the epicenter of poor ergonomics. The infamous butterfly ballot was about as bad an ergonomic design as I have ever seen. It was designed by politicians, who were clueless, quite frankly. It was not done with malevolence, I honestly believe that. I think the best intentions were at hand. People tried to do a good job. But they simply screwed up, if you'll excuse the word. And it's created a firestorm down here. Had somebody with a little bit of training looked at that ballot, it would have taken them all of three seconds to recognize that it had the potential to be problematic. But apparently no one did, or if they did, they kept their mouths shut. And as a result, at least in part, we have the mess that we're looking at right now.
Carol: And in a lot of automated systems, you have this user acceptance testing. You have people test drive it. And I don't believe that necessarily happened in Palm Beach County.
Roger: Well, what happened in Palm Beach County, and the media has made much of this…What happened in Palm Beach County is, as is required by Florida law, the ballot was published in the newspaper, but comically, the most important part of the ballot was not published, and that is the holes and their placement. Because that's what created enormous confusion for many people. The problem was simply that no one had ever…The equivalency here for the those software types in the listening audience would be buttons that we use in any interactive interface. It would be very difficult to assess the efficacy of buttons if the placement wasn't shown.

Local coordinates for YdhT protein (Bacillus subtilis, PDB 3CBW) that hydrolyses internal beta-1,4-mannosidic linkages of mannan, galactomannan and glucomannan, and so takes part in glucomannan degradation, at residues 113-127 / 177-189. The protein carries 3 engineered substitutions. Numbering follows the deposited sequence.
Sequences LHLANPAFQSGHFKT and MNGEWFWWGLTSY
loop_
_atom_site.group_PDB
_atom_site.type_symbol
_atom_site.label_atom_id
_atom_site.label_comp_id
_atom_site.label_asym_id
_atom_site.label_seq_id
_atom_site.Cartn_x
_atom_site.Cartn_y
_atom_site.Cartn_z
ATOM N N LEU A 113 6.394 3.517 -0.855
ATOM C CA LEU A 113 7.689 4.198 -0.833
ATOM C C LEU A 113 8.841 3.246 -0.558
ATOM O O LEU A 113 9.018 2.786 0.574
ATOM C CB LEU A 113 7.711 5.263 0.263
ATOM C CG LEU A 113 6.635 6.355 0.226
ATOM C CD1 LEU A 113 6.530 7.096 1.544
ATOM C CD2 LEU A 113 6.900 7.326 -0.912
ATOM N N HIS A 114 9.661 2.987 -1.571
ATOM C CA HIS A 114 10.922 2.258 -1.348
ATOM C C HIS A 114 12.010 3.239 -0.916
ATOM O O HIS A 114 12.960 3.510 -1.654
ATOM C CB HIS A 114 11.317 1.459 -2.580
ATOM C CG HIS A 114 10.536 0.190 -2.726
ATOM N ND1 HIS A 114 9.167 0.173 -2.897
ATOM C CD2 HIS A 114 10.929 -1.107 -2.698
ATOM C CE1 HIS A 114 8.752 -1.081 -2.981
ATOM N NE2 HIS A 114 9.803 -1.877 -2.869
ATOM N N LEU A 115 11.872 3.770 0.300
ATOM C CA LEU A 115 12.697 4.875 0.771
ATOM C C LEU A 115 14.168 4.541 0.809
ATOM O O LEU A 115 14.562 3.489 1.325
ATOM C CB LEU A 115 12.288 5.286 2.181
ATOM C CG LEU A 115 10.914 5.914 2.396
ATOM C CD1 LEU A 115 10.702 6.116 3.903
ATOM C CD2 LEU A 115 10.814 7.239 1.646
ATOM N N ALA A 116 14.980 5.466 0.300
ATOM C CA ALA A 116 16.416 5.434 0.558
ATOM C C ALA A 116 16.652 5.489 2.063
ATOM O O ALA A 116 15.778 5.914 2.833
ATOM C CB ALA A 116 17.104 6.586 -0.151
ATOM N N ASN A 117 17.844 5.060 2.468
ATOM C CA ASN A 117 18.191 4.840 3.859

Carol: And we've got to go into break, and we'll be back with more of Roger Pressman.
Welcome to Quality Plus e-Talk! If you're just joining us, you may be familiar with Quality Plus Technologies. We teach people how to develop better software that works and meets customer expectations. My guest this week is internationally recognized consultant and author in software engineering Roger Pressman, who happens to also reside in Palm Beach County, which has received a lot of attention this week. And last week. For anyone that's interested, the guest phone-in number is…a toll-free number…866-277-5369. And we've been talking about the voting systems, and a software issue, ergonomic issue, and Roger's been explaining to us some of the things that are going on in Palm Beach County. Can you tell me a little bit…I think people are probably wondering, Roger, whether demographics played a huge part, whether it's the elderly that…You know, the media has been having a heyday with. Is that really the problem?
Roger: Well, I don't believe it is. I think unlike the media depiction of Palm Beach County as a county that is in its entirety just one retirement community after another, the listening audience should recognize that the retirement community within our county is large, unquestionably, larger than average, but it still only represents about 20% of the population. The remaining 80% of the population is just like any of us, and that is working folks, young people, students, whatever. And given that, people should not have the impression that everybody who walked in a voting booth was a senior citizen. And frankly, in defense of seniors, many of them are completely capable, most of them, all of them, pretty much, are completely capable of voting. I think the problem had much more to do, as I mentioned in the last segment, with a very poor ergonomic design of the ballot. And very poor vote counting systems.